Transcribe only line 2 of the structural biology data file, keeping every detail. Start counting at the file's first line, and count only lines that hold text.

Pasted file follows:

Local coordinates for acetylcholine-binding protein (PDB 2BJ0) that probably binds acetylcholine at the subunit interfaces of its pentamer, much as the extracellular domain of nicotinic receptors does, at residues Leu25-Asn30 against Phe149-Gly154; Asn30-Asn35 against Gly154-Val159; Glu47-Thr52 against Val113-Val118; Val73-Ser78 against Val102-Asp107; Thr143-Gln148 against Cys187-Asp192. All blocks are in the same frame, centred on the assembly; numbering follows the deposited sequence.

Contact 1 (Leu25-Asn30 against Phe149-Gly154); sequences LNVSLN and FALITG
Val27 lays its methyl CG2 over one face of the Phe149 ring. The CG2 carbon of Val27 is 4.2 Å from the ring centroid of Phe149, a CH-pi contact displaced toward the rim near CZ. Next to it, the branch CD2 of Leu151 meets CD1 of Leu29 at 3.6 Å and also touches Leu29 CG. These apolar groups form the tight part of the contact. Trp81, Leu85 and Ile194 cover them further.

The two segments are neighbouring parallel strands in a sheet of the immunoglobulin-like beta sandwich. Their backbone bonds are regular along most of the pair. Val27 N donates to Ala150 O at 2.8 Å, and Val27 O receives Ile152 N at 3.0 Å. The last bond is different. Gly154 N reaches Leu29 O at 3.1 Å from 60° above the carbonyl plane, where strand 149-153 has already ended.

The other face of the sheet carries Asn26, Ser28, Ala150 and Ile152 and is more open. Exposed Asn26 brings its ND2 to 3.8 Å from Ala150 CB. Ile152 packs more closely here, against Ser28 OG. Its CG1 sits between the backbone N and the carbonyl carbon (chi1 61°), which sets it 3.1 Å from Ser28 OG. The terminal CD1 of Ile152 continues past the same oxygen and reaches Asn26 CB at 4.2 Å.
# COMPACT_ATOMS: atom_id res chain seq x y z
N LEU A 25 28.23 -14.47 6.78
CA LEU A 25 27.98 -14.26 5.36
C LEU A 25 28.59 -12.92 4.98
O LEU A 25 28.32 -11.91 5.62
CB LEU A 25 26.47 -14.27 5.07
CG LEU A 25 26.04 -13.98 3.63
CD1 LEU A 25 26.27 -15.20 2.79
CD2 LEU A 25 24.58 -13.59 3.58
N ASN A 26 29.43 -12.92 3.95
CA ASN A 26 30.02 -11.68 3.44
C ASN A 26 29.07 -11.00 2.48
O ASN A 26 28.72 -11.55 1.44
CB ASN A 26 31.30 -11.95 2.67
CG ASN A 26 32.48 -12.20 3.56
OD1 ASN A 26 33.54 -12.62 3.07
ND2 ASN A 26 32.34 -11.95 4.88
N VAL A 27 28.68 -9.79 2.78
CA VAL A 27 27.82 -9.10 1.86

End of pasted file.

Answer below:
Contact 1 (Leu25-Asn30 against Phe149-Gly154); sequences LNVSLN and FALITG